I think we can safely say that the very first event of the very first Winfield festival was the lecture given by Kansas State University professor of folklore, William Koch, who passed away in 1984. The title was "The Folk Music Breakthrough", and it was delivered in Richardson Auditorium on Friday, April 29th, 1967.
I know it appears that I am sitting at a computer typing, but I am actually actively looking for a copy of this lecture, or any of the materials from which it drew. Somehow, I expect to find some magical text that proves to us that it would be a far better world if we would all just get together and play guitars and sing songs to each other for days and weeks at a time. And that we should just call it "Winfield".
We've all dreamed crazier things, for sure. This one just happens to have happened on a pretty big scale.
A long-time associate of Mr. Koch's, Dr. Jean Sloop, has been very helpful in beginning this search, and with helping me understand what kind of fellow dedicates his life to this elusive thing called Folklore. She traveled the state with him, presenting programs of folk songs and stories, most with Kansas origins or connections. He was a co-founder of the Kansas State Historical Society, and is the author of several books on the subject.
Yes, I would like to start with Professor Koch's lecture and then move forward, to bring us up somehow to the time and place this whole blog started - on that afternoon drive back in August, out fourteenth street and through the Winfield Fairgrounds. However, it looks like some time digging through the State Historical Society archives and maybe even the KU archives will be required to accomplish that end, or I should say, that beginning.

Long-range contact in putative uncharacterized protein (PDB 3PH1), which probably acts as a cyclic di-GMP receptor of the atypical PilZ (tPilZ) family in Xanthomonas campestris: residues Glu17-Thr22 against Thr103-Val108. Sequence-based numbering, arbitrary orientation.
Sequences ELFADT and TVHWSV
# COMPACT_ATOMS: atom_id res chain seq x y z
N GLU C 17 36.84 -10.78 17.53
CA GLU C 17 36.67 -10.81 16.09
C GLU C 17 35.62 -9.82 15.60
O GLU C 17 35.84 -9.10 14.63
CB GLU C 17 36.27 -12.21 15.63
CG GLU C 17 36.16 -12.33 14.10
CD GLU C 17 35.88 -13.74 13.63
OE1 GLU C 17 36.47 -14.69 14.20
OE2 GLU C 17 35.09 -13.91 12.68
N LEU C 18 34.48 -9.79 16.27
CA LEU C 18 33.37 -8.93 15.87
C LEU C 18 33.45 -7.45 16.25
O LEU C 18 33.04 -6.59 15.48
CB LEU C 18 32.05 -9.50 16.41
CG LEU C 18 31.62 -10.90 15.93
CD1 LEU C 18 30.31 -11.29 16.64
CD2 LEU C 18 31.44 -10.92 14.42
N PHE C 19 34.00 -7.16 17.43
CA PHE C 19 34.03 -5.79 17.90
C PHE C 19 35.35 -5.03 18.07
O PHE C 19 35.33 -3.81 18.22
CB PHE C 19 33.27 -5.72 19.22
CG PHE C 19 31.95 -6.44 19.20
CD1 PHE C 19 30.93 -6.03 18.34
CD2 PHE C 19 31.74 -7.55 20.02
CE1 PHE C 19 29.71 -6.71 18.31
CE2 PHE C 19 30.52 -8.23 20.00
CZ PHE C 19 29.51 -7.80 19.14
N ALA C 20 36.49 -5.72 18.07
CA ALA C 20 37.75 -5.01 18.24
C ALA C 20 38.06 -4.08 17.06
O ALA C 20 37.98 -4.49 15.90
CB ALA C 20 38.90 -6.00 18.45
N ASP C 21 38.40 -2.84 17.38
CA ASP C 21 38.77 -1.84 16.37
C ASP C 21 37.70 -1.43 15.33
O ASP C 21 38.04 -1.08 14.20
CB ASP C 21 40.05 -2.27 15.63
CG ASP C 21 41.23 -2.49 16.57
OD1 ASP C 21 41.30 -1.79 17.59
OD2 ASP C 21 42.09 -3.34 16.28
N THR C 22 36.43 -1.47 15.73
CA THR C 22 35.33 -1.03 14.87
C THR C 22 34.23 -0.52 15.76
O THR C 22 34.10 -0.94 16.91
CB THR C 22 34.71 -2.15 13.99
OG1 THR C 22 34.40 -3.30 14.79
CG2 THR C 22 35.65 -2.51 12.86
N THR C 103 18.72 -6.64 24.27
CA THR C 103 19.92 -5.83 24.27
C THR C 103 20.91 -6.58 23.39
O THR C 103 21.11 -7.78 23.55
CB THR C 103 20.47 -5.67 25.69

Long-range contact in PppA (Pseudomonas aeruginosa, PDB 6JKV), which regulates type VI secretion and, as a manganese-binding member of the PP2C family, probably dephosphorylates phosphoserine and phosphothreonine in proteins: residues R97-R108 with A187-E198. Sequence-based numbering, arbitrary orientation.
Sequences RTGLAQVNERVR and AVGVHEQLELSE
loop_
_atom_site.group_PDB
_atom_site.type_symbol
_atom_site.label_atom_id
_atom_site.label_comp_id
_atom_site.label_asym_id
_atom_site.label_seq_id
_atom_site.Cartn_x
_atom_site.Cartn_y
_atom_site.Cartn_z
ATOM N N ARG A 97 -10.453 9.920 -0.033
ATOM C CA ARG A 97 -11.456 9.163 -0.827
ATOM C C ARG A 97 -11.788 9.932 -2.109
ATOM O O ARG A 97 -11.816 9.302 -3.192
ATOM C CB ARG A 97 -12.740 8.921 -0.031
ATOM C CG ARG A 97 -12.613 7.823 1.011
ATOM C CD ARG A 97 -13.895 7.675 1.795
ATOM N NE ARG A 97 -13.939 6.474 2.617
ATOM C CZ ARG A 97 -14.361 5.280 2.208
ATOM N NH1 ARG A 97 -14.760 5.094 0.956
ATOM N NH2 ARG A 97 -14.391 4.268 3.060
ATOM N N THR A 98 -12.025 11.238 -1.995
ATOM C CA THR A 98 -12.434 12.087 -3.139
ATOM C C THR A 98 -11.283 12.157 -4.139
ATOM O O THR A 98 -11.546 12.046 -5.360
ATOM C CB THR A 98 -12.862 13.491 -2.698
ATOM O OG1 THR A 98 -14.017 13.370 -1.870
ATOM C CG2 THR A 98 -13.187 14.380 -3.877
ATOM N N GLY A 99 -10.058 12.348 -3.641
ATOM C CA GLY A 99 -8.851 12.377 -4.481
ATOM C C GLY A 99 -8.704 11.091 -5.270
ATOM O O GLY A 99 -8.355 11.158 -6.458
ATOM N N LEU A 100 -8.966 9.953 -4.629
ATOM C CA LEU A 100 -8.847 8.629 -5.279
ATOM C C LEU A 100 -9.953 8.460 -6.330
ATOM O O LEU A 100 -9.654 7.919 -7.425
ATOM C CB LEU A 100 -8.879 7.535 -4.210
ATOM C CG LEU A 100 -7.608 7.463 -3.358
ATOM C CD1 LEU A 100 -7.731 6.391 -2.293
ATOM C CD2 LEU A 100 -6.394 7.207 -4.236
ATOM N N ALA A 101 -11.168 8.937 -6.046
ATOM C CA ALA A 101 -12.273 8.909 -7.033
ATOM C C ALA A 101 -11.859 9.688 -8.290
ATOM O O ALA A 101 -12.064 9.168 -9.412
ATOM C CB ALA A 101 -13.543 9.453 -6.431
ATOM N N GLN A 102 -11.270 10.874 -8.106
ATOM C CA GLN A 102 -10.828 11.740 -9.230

I would like to have Bill's words in front of me, so I can more effectively put myself in those students positions, to try to see some stuff the way they saw it, to try to go forward from there one more time, maybe without getting tripped up this time.
Fortunately, an amazing cache of photographs has just surfaced that, hopefully, will hold our interest while the excavation is taking place. I'm just going to add a few at a time, to keep our appetites whetted - and to buy me some time on the business end of a pick and a shovel.